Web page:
Nbc meet the press on radio

Radio NBC's Meet Press, Sep 30 | Video | elecciones2013.info

nbc meet the press on radio

Meet the Press - Watch episodes on elecciones2013.info and the NBC App. Chuck Todd hosts the Sunday morning public affairs program. Luke Russert's decision to leave NBC News shocked TV While in college, Russert co-hosted a sports talk show with James Carville on Sirius XM Radio. " Meet the Press" moderator Chuck Todd tweeted on Wednesday that. Meet the Press is the longest-running television show in history. If you don't have cable or can't get to a TV, you can watch NBC live on your.

It's even more unusual for one to do so on the eve of the political conventions.

nbc meet the press on radio

And Russert is no ordinary correspondent. He is a living link to his father's legacy, but also a well-respected reporter who overcame widespread complaints about nepotism. Some observers thought he would be a NBC "lifer" like his father. One person described him as feeling like he's on a highway, and like if he doesn't take the exit now, he might regret it. Initially Russert talked about leaving NBC "because he thought he needed a new environment," the close friend said.

But "then his thoughts became more that he needed a break, period.

nbc meet the press on radio

So I get it. His first assignment was the political conventions. Work was a welcome opportunity at the time. His father's death came suddenly, the result of a heart attack while inside a tracking booth at NBC's Washington bureau, and some of his friends and colleagues said they're not sure Luke ever fully processed it.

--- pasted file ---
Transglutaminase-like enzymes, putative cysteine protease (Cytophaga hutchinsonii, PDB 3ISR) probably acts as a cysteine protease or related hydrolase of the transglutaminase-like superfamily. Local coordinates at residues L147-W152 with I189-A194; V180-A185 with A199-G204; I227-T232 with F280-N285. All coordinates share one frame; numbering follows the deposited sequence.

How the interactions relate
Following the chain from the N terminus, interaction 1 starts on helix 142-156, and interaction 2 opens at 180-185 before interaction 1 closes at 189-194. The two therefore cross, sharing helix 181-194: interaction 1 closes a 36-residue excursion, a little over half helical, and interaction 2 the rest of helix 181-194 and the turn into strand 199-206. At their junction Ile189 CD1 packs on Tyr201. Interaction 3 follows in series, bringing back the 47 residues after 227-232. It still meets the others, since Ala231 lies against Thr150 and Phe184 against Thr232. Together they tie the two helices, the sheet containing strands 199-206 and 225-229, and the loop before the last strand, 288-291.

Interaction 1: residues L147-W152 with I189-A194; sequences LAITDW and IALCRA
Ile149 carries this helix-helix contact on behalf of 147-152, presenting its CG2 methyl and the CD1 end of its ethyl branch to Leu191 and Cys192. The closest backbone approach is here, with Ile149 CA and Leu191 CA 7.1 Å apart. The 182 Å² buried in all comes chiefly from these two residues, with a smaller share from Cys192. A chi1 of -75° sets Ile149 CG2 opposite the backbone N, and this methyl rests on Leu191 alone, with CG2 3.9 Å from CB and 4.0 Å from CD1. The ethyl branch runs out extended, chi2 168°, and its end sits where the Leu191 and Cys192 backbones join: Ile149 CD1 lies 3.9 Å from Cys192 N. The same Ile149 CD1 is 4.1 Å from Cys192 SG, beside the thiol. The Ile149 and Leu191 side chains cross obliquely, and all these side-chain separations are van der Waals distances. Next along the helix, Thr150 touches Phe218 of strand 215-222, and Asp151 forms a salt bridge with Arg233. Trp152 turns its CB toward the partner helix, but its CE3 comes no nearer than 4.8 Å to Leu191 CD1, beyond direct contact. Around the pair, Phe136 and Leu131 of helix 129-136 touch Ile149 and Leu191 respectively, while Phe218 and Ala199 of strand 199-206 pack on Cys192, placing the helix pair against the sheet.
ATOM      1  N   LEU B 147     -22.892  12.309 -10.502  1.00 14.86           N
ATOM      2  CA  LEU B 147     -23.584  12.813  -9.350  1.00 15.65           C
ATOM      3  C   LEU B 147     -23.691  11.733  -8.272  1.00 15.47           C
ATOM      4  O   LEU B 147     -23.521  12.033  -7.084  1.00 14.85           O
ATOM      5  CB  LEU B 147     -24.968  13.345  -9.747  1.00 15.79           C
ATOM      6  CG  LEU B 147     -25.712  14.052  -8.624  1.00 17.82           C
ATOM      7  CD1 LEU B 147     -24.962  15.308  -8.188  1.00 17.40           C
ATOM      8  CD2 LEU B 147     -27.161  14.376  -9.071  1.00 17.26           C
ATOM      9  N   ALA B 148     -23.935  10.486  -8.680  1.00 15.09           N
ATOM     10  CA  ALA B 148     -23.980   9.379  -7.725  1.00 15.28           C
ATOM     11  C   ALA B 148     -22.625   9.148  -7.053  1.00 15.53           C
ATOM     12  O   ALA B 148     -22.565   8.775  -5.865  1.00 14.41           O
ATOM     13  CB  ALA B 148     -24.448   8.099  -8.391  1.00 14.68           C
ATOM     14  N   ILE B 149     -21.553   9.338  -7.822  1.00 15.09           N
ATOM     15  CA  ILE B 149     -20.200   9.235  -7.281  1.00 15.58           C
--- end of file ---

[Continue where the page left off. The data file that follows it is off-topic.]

Russert gradually earned the respect of colleagues and rivals. He recently worked long hours covering a sit-in on the floor of the House of Representatives. I know the thinking; regular viewers have panel guests they like more than others, so you want to keep bringing the popular ones back.

NBC Meet the Press

Liberal media watchdog Media Matters found that more than 75 percent of guests on major Sunday politics shows in were male and 84 percent were white. But freshening the panel with new faces will bring new ideas, which makes the show more interesting, especially to casual viewers.

I know such change is possible; in my last Reliable Sources appearance in November, half the guests were female and 30 percent were non-white. NBC missed a chance for diversity in hiring another white male as host the show's first moderator, Martha Rountree, is also its only permanent female host, hired when the program was a radio show in Which makes it even more important to open up the show's Rolodex and use the guests to add variety.

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It's time to present a wider range of voices speaking on the week's events. And with a week to develop shows, there's time to ensure those voices are substantive and revealing, too. One lesson Meet the Press could learn from network sibling The Tonight Show is the power of viral media. Creating moments that resonate online can turn the show's segments into social media calling cards, reaching out to an audience that rarely watches Sunday politics shows.

It's also a chance to get the audience more involved in the discussions. Today's media consumers expect a two-way discussion that incorporates their input without looking gimmicky or forced.

But this will only work if the show Makes news by challenging the Washington establishment more. Critics may not always agree, but Russert developed a reputation for cutting through talking points by showing what guests said in the past and how it might not line up with what they are saying in the present. Meet the Press could use more of that spirit; too many news shows play it safe with guests, especially sought-after names that can bring publicity. Too often, Gregory was criticized for moving in the opposite direction and asking questions steeped in establishment concerns.